For a change in pace, the Glob style section is doing up a lavish dinner party: http://www.theglobeandmail.com/entertaining
" Eure \'Ordnung\' ist auf Sand gebaut. Die Revolution wird sich morgen schon \'rasselnd wieder in die Höhe richten\' und zu eurem Schrecken mit Posaunenklang verkünden: \'Ich war, ich bin, ich werde sein!\' "
Rosa Luxemburg

Boom Boom

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« Reply #65 on: November 04, 2006, 10:45:32 AM »
We made our own chips, slicing potatoes thin, and deep frying them in Mazola or Crisco oil, which were staples back then (the 50s and 60s). Another treat was several different kinds of cereal, Cheerios and Shreddies  (shredded wheat) sprinkled liberally with oil, and roasted (very briefly), and salted when taken out of the oven. Yum!

ETA: I don't think we appreciated the danger of too much salt back then.  :(

Herr Magoo

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autumn chill food thread
« Reply #66 on: November 04, 2006, 05:49:06 PM »
Quote
That ring any bells, Herr M?


I think so.  If they came in several colours (red, green, yellow, blue) then, and if you can bear it, try the red.  I think the red was always my favourite.

Tonight I'm sauteeing some mushrooms and shallots to stuff some butterflied chicken breasts.  I'm also making a cream sauce for the top.  This is the kind of thing I love about autumn.

On the subject of convenience foods, I'll be plating up these lovely chicken breasts with some instant mashed potatoes, and some frozen corn.  Why?  Well, not because I won't make the effort.  Who'd bother sauteeing fresh vegetables for 45 minutes if they wouldn't boil a potato?  Sometimes we just like the junk.  Discuss.  :)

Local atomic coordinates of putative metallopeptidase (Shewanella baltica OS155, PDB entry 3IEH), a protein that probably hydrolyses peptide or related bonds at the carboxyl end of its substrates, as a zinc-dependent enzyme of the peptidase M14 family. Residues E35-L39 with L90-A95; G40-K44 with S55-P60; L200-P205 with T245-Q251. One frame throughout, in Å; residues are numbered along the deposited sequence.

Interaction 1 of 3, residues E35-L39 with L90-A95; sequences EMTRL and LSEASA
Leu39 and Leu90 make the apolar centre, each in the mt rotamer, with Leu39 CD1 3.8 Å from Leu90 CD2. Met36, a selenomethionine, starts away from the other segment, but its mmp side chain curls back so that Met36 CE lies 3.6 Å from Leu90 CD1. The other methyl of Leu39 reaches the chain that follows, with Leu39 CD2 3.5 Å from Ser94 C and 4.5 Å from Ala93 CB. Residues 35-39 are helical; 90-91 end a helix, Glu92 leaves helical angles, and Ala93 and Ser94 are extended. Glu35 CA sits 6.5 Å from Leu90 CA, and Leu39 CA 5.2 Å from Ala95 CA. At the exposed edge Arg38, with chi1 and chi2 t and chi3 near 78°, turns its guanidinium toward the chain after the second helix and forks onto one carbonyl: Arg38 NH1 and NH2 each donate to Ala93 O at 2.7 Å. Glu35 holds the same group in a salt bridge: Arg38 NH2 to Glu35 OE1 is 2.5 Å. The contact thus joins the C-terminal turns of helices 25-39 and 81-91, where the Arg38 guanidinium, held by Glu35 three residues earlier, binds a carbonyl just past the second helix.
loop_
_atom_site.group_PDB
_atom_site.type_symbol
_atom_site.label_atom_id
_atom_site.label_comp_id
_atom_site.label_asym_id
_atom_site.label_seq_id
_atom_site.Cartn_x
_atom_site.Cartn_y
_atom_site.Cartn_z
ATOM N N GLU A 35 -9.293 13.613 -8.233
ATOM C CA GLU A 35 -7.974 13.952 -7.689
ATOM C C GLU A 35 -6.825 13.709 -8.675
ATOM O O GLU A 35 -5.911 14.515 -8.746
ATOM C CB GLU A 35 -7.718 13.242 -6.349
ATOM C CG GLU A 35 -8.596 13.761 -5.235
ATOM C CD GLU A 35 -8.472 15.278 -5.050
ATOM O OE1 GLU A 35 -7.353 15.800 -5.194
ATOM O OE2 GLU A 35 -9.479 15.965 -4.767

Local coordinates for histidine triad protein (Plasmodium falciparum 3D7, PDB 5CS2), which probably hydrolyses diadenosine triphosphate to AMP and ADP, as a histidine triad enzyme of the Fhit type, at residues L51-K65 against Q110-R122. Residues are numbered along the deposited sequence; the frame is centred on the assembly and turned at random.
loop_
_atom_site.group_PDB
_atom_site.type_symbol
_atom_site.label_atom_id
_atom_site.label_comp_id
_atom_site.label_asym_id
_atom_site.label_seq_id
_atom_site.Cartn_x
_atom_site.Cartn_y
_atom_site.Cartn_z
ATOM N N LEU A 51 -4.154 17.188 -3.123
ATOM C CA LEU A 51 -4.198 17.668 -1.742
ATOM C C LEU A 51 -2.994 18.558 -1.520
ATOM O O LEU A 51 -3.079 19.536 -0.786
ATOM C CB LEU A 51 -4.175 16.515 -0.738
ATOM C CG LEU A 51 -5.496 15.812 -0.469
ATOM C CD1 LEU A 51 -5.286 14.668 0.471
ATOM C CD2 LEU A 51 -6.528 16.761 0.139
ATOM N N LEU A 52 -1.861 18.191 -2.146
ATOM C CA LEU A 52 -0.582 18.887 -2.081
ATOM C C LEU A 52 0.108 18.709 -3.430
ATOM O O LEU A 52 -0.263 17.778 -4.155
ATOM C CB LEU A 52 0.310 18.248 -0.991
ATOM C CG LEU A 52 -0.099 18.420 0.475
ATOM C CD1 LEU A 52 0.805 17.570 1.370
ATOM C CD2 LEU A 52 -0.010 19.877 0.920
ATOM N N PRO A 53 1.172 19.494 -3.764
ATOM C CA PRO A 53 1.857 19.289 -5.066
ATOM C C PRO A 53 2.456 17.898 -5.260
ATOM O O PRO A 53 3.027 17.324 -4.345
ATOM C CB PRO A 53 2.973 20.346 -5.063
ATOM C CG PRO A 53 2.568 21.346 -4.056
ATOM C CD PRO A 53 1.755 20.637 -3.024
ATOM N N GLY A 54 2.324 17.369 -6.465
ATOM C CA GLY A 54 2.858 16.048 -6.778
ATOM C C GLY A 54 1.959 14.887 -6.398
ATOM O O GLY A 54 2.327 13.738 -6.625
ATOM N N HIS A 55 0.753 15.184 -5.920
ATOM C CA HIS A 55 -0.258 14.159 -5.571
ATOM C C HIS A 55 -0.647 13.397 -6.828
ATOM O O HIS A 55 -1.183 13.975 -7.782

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lagatta

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« Reply #67 on: November 04, 2006, 06:26:50 PM »
That is funny. Instant mash is also very popular in France, and comes in different flavours. Think it is called mousseline?

I don't hate it by any means, but I'm trying to eat low GI. However I certainly understand.

This afternoon I made a tart with (tinned) artichokes, mild onions, goat ricotta and goat feta, Italian-type-ham-end-at a-deep-discount - Milano, a fancy Italian grocery in my 'hood, sells off ends of charcuterie at less than half price - in this case, a hunk originally priced almost $3 for $1.25 - a couple of eggs. It is sort of like a quiche but with far more vegetable (and in this case also meat) matter, just enough egg to hold it together.

I almost always use a yeasted olive oil crust:
Yeasted Tart Dough with Olive Oil
2 teaspoons active dry yeast
1/2 teaspoon sugar
1/2 cup warm water
3 tablespoons olive oil
1 egg, lightly beaten
3/8 teaspoon salt
1 3/4 cups flour, as needed
Makes one 9-, 10-, or 11-inch tart, pie or galette, 6 to 8 individual shells

I make this by heart; think I use a bit more flour and water, don't add any more egg. It makes enough for at least two tarts - I roll it very thin.

I don't use sugar (it rises anyway) and with the feta and ham, sure didn't add any more salt!
" Eure \'Ordnung\' ist auf Sand gebaut. Die Revolution wird sich morgen schon \'rasselnd wieder in die Höhe richten\' und zu eurem Schrecken mit Posaunenklang verkünden: \'Ich war, ich bin, ich werde sein!\' "
Rosa Luxemburg

Boom Boom

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autumn chill food thread